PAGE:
The least remarkable song series concludes today with the song ranked #1 among the least remarkable recorded in the history of Southern Gospel music.
I understood when I started this series that when I finally reached #1, it would probably be a contentious choice. The thing is, when I started compiling songs for the series, “We Want America Back” was the first song to pop in to my head.
The Steeles had a huge song in 1997 with “We Want America Back”. The song spent four months at #1 and went on to be nominated song of the year. The song came from an album of the same name, released in 1996 (which won album of the year in 1997).
I remember when I first heard this song (nearly 20 years ago now), my first reaction was; “from what” (in responding to the song “We Want America Back”). I guess it was coincidental the song came out during an election year.
With another election year here, it seems the type of sentiment presented in this song remains prevalent in a certain subset of the Christian community. Without totally alienating my readers, I will simply leave with the realization that I don’t like politics muddying my Gospel music. As a result, I consider “We Want America Back” the least remarkable song recorded in the history of Southern Gospel music.
What is the least remarkable song recorded in the history of Southern Gospel music? You’ll have to find out next time because today looks at the song ranked #2 among the least remarkable.
Walt Mills has a long career in evangelistic work, including recording Gospel music. Walt began his recording career in the 1960’s and carried that into the 1970’s recording a couple of albums with the Benson labels.
Walt Mills biggest success in the Southern Gospel market came in 1990 when “I’ve Got A Feeling” topped the radio airplay charts and went on to be nominated for a Dove Award. In 1995, Walt released a song that will be forever etched in my mind as the cheesiest I’ve heard.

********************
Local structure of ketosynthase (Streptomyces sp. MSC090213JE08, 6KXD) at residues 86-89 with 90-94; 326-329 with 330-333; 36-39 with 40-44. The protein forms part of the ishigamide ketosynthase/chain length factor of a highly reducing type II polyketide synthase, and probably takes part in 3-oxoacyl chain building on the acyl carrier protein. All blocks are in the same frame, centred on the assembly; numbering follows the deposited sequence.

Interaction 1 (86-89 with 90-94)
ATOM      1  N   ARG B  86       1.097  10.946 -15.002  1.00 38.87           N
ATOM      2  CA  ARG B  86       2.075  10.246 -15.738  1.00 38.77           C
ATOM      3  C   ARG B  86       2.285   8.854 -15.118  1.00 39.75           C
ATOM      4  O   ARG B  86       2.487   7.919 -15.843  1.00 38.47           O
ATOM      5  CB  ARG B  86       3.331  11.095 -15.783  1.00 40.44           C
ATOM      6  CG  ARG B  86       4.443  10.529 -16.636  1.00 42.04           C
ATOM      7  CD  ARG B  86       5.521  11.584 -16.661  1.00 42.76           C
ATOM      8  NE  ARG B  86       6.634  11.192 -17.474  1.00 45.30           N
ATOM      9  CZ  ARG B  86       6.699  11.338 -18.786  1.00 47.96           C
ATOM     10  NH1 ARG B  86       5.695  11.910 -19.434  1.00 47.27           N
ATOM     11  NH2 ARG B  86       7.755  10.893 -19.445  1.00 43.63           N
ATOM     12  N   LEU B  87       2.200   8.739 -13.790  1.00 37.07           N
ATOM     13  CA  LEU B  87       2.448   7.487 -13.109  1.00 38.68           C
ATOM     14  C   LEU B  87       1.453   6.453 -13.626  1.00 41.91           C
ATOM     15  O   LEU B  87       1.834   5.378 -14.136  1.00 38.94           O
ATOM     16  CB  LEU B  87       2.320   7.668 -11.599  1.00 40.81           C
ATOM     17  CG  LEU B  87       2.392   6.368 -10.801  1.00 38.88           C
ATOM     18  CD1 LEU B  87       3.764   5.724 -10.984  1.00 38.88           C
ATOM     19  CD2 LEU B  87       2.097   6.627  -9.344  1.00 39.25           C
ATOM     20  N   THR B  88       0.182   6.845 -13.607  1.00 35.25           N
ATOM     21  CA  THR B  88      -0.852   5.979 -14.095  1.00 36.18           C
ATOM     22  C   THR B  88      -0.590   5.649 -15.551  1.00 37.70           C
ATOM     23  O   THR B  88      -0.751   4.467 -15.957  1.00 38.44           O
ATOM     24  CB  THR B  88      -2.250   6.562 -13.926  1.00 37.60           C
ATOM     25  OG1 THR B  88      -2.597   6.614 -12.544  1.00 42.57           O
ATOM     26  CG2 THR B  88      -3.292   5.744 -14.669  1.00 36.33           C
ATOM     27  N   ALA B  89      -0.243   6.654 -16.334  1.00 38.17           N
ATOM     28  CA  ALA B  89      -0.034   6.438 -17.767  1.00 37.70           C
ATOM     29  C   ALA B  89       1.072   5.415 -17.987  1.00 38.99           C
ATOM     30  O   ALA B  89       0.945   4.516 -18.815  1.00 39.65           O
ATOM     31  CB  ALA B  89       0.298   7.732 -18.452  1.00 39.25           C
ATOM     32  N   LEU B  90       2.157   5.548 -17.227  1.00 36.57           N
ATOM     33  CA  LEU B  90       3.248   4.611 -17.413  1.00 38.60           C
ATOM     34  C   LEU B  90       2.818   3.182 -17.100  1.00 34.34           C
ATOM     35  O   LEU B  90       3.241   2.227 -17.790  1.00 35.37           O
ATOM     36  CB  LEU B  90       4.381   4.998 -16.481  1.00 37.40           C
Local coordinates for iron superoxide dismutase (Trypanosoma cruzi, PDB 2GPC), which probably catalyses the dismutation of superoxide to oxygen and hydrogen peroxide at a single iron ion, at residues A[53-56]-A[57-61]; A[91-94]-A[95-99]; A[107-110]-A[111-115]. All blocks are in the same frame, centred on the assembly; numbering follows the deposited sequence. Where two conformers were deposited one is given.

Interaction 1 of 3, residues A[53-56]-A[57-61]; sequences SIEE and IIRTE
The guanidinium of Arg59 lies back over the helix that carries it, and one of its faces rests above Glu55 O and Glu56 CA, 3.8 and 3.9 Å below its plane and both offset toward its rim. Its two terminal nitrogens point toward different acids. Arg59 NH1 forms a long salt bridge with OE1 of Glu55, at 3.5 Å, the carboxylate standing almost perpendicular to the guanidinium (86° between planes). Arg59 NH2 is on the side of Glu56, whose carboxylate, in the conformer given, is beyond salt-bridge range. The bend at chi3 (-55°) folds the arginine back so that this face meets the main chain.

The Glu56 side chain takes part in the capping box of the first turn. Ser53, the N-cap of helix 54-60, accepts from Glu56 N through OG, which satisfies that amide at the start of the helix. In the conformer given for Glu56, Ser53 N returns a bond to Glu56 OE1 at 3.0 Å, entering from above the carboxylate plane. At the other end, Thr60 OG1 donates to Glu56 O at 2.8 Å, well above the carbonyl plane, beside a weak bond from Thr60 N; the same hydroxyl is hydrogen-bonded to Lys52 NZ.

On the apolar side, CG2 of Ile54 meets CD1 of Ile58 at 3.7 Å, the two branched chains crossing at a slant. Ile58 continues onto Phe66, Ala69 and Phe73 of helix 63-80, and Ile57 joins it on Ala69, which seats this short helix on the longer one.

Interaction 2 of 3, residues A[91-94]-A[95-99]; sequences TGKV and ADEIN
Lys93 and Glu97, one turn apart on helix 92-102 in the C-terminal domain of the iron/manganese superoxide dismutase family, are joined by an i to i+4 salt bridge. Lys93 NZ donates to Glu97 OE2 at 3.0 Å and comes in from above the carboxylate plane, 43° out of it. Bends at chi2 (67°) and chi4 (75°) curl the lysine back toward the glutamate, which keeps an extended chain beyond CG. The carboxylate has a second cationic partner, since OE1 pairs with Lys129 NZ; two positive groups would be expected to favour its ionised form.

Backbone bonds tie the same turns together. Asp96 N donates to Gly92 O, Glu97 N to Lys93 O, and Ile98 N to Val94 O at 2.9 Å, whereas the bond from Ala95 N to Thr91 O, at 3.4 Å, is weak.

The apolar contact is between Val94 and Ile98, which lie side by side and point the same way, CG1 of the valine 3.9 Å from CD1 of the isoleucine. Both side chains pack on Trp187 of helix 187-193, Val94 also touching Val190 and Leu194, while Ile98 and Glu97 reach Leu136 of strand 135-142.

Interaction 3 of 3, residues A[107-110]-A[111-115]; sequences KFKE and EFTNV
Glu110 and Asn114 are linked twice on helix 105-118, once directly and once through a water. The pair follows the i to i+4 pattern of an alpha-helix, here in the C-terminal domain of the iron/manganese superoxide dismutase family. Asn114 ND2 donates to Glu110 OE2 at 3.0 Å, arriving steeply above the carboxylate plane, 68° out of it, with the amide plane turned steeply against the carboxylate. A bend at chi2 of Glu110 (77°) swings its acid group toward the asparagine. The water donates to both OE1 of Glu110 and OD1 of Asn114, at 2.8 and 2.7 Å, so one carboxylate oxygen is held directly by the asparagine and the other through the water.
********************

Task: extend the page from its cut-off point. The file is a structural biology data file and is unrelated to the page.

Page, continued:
Chris Normand and Jeff Givens combined to pen this tune that went on the be sung by a plethora of Aunt Fossies in church on Sunday morning. A song I will forever remember, but not because of its strength.
The least remarkable song series is just about wrapped up. Today takes a look at the song ranked #3 among the least remarkable recorded in the history of Southern Gospel music.
There have been a number of songs written/recorded over the years that touch on the topic of gossip and especially gossip within the church. Some attempt to take a serious approach while others tend to take a lighthearted approach.
And then there is the song ranked 3rd among the least remarkable, “The Gossip Song”, which attempts to be lighthearted but instead turns out cringe worthy. Penned by Matt Rankin, the song was recorded by Soul’d Out Quartet on their 2006 recording, Throne Of Grace.
As we get ever closer to crowning the least remarkable song recorded in the history of Southern Gospel music, today we take a look at the song ranked 4th.
Taking a melody from a mainstream musical genre and re-writing it with Gospel lyrics don’t always work. In the 1980’s, the Kingsmen had a huge hit with “Stand Up”. The song was originally a country music tune penned and performed by Mel McDaniel.